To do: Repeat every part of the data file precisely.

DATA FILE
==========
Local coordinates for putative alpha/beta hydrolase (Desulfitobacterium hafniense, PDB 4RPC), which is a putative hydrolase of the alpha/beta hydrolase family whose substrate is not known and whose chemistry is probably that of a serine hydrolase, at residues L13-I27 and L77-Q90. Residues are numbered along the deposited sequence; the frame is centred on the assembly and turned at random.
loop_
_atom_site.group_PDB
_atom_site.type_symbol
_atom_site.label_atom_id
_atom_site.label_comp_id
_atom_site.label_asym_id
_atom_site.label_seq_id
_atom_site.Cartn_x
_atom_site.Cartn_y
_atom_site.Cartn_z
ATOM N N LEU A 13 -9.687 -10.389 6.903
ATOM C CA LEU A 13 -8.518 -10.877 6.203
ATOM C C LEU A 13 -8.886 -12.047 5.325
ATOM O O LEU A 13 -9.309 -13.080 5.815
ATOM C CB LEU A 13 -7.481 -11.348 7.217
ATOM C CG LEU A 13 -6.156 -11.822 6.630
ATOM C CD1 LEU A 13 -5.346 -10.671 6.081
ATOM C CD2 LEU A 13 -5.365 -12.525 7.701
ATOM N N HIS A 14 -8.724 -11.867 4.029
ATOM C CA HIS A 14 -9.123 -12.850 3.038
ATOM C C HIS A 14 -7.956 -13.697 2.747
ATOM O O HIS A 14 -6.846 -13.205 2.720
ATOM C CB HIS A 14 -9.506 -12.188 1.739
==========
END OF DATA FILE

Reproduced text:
Local coordinates for putative alpha/beta hydrolase (Desulfitobacterium hafniense, PDB 4RPC), which is a putative hydrolase of the alpha/beta hydrolase family whose substrate is not known and whose chemistry is probably that of a serine hydrolase, at residues L13-I27 and L77-Q90. Residues are numbered along the deposited sequence; the frame is centred on the assembly and turned at random.
loop_
_atom_site.group_PDB
_atom_site.type_symbol
_atom_site.label_atom_id
_atom_site.label_comp_id
_atom_site.label_asym_id
_atom_site.label_seq_id
_atom_site.Cartn_x
_atom_site.Cartn_y
_atom_site.Cartn_z
ATOM N N LEU A 13 -9.687 -10.389 6.903
ATOM C CA LEU A 13 -8.518 -10.877 6.203
ATOM C C LEU A 13 -8.886 -12.047 5.325
ATOM O O LEU A 13 -9.309 -13.080 5.815
ATOM C CB LEU A 13 -7.481 -11.348 7.217
ATOM C CG LEU A 13 -6.156 -11.822 6.630
ATOM C CD1 LEU A 13 -5.346 -10.671 6.081
ATOM C CD2 LEU A 13 -5.365 -12.525 7.701
ATOM N N HIS A 14 -8.724 -11.867 4.029
ATOM C CA HIS A 14 -9.123 -12.850 3.038
ATOM C C HIS A 14 -7.956 -13.697 2.747
ATOM O O HIS A 14 -6.846 -13.205 2.720
ATOM C CB HIS A 14 -9.506 -12.188 1.739